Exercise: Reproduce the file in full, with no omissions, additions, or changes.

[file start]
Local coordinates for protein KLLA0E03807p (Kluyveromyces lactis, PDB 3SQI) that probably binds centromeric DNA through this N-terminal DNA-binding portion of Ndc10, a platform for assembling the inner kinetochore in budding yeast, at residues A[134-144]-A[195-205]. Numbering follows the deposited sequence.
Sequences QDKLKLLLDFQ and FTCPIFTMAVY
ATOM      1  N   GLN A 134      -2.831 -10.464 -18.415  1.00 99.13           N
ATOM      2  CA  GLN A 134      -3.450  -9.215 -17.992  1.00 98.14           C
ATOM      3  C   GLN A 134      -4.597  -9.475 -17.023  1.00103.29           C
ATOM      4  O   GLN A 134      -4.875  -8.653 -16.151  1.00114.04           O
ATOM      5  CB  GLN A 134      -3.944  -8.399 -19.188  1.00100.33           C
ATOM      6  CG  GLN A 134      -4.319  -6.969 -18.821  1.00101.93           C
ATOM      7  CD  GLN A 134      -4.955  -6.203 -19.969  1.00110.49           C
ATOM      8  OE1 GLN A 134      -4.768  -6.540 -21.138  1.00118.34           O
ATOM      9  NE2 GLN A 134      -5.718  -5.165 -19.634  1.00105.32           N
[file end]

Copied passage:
Local coordinates for protein KLLA0E03807p (Kluyveromyces lactis, PDB 3SQI) that probably binds centromeric DNA through this N-terminal DNA-binding portion of Ndc10, a platform for assembling the inner kinetochore in budding yeast, at residues A[134-144]-A[195-205]. Numbering follows the deposited sequence.
Sequences QDKLKLLLDFQ and FTCPIFTMAVY
ATOM      1  N   GLN A 134      -2.831 -10.464 -18.415  1.00 99.13           N
ATOM      2  CA  GLN A 134      -3.450  -9.215 -17.992  1.00 98.14           C
ATOM      3  C   GLN A 134      -4.597  -9.475 -17.023  1.00103.29           C
ATOM      4  O   GLN A 134      -4.875  -8.653 -16.151  1.00114.04           O
ATOM      5  CB  GLN A 134      -3.944  -8.399 -19.188  1.00100.33           C
ATOM      6  CG  GLN A 134      -4.319  -6.969 -18.821  1.00101.93           C
ATOM      7  CD  GLN A 134      -4.955  -6.203 -19.969  1.00110.49           C
ATOM      8  OE1 GLN A 134      -4.768  -6.540 -21.138  1.00118.34           O
ATOM      9  NE2 GLN A 134      -5.718  -5.165 -19.634  1.00105.32           N